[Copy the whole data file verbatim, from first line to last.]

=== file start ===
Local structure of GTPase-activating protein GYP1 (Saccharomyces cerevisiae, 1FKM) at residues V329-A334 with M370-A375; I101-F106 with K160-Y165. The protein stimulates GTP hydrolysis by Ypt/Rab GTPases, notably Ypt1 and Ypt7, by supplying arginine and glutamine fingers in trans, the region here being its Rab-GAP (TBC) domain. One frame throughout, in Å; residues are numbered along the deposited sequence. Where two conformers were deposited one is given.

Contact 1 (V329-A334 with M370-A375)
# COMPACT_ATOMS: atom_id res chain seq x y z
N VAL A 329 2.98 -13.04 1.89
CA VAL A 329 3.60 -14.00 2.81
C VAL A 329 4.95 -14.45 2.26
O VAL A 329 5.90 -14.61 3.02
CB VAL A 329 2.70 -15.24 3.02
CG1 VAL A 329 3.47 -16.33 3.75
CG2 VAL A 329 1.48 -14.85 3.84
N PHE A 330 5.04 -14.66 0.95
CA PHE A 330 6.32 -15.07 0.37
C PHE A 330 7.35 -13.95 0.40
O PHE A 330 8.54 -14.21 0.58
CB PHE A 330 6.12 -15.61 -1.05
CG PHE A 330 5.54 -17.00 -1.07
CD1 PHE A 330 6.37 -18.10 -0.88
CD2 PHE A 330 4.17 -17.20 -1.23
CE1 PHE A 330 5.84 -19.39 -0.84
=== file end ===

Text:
Local structure of GTPase-activating protein GYP1 (Saccharomyces cerevisiae, 1FKM) at residues V329-A334 with M370-A375; I101-F106 with K160-Y165. The protein stimulates GTP hydrolysis by Ypt/Rab GTPases, notably Ypt1 and Ypt7, by supplying arginine and glutamine fingers in trans, the region here being its Rab-GAP (TBC) domain. One frame throughout, in Å; residues are numbered along the deposited sequence. Where two conformers were deposited one is given.

Contact 1 (V329-A334 with M370-A375)
# COMPACT_ATOMS: atom_id res chain seq x y z
N VAL A 329 2.98 -13.04 1.89
CA VAL A 329 3.60 -14.00 2.81
C VAL A 329 4.95 -14.45 2.26
O VAL A 329 5.90 -14.61 3.02
CB VAL A 329 2.70 -15.24 3.02
CG1 VAL A 329 3.47 -16.33 3.75
CG2 VAL A 329 1.48 -14.85 3.84
N PHE A 330 5.04 -14.66 0.95
CA PHE A 330 6.32 -15.07 0.37
C PHE A 330 7.35 -13.95 0.40
O PHE A 330 8.54 -14.21 0.58
CB PHE A 330 6.12 -15.61 -1.05
CG PHE A 330 5.54 -17.00 -1.07
CD1 PHE A 330 6.37 -18.10 -0.88
CD2 PHE A 330 4.17 -17.20 -1.23
CE1 PHE A 330 5.84 -19.39 -0.84